Pseudomonas syringae pv. actinidiae (Psa), the causal agent of bacterial canker of kiwifruit, was first reported and characterized on Actinidia deliciosa (green-fleshed kiwifruit) in Shizuoka, Japan in 1984. Canker disease was subsequently observed in China (1984), Korea (1988) and Italy (1992). In 2008, a devastating outbreak of the disease was reported in Italy on both A. deliciosa and A. chinensis (yellow-fleshed kiwifruit). Since then, it has been isolated from France, Portugal, Spain, Turkey, Chile, Switzerland, Australia and New Zealand. In New Zealand alone the cost to the industry over the next 5 years has been estimated to be between NZ$ 310 and NZ$ 410 million.
As for most pathogenic bacteria, once Psa is inside the plant, cutting out the affected parts is required to prevent the bacteria spreading throughout the plant. Psa can infect the plant from stomata, leaf abscission scars and broken trichomes. Psa has been found associated with pollen and this might help its dissemination.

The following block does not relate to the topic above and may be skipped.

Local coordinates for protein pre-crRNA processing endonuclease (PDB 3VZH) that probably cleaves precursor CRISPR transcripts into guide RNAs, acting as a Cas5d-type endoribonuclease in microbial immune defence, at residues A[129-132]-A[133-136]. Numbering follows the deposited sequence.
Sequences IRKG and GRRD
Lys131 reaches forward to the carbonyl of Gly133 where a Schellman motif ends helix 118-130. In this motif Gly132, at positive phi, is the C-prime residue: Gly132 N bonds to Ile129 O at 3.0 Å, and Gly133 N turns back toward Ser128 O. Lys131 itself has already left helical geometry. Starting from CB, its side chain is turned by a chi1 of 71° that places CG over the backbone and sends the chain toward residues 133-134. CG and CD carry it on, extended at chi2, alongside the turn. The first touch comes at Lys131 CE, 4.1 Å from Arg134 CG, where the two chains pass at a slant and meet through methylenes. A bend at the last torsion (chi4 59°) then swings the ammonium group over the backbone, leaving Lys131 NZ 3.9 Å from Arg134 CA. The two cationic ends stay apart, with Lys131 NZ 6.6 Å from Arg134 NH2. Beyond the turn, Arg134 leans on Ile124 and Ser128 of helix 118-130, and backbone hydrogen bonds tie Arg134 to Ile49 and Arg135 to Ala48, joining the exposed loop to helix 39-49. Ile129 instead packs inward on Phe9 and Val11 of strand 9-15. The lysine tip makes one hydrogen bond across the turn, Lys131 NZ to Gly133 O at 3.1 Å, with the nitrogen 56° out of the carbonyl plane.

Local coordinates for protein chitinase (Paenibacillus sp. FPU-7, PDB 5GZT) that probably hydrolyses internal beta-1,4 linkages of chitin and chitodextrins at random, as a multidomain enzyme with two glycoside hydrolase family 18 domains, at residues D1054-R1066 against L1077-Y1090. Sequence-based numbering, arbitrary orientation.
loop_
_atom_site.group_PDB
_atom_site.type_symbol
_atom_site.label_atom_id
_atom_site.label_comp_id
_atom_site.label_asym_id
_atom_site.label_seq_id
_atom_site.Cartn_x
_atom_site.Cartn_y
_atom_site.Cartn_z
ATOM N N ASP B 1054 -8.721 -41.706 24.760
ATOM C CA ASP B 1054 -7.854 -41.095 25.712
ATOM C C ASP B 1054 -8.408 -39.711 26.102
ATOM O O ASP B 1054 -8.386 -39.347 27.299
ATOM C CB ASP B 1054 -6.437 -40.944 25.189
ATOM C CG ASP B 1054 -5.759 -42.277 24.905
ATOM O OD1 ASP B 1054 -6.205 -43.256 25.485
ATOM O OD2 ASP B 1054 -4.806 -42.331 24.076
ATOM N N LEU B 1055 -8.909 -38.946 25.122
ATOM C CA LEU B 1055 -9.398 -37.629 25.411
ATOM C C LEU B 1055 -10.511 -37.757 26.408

The strains isolated from the recent global outbreak are different from the strains isolated earlier in Japan, Korea and Italy. Psa is now grouped within four sub-pathovar groups called biovars. Only Psa biovar 1 was present in Italy before 2008. Since 2008, all the strains isolated in Italy and in the rest of Europe belong to biovar 3. Strains of both biovar 3 and biovar 4 have been isolated from New Zealand, but only strains of biovar 3 (previously referred to as Psa-V) are economically important. Strains of biovar 4 (previously referred to as Psa- LV) are found throughout New Zealand, where they cause leaf spotting but do not cause systemic infections or plant death.